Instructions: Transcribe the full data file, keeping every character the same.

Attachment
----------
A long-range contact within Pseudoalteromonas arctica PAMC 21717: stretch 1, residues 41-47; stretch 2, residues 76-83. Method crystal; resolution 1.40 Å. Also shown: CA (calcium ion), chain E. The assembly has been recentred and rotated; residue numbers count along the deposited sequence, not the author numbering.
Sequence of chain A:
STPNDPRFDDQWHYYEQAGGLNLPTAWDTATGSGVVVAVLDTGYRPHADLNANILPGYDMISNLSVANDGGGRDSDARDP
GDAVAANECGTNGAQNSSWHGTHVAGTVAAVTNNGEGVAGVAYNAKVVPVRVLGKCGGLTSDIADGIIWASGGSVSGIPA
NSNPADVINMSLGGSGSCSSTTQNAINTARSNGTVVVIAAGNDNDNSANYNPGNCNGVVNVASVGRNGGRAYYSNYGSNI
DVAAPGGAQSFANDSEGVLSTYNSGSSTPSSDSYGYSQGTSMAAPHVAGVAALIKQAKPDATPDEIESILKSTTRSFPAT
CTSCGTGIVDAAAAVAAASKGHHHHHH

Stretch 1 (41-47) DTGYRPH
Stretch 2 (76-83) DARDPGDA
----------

A long-range contact within Pseudoalteromonas arctica PAMC 21717: stretch 1, residues 41-47; stretch 2, residues 76-83. Method crystal; resolution 1.40 Å. Also shown: CA (calcium ion), chain E. The assembly has been recentred and rotated; residue numbers count along the deposited sequence, not the author numbering.
Sequence of chain A:
STPNDPRFDDQWHYYEQAGGLNLPTAWDTATGSGVVVAVLDTGYRPHADLNANILPGYDMISNLSVANDGGGRDSDARDP
GDAVAANECGTNGAQNSSWHGTHVAGTVAAVTNNGEGVAGVAYNAKVVPVRVLGKCGGLTSDIADGIIWASGGSVSGIPA
NSNPADVINMSLGGSGSCSSTTQNAINTARSNGTVVVIAAGNDNDNSANYNPGNCNGVVNVASVGRNGGRAYYSNYGSNI
DVAAPGGAQSFANDSEGVLSTYNSGSSTPSSDSYGYSQGTSMAAPHVAGVAALIKQAKPDATPDEIESILKSTTRSFPAT
CTSCGTGIVDAAAAVAAASKGHHHHHH

Stretch 1 (41-47) DTGYRPH
Stretch 2 (76-83) DARDPGDA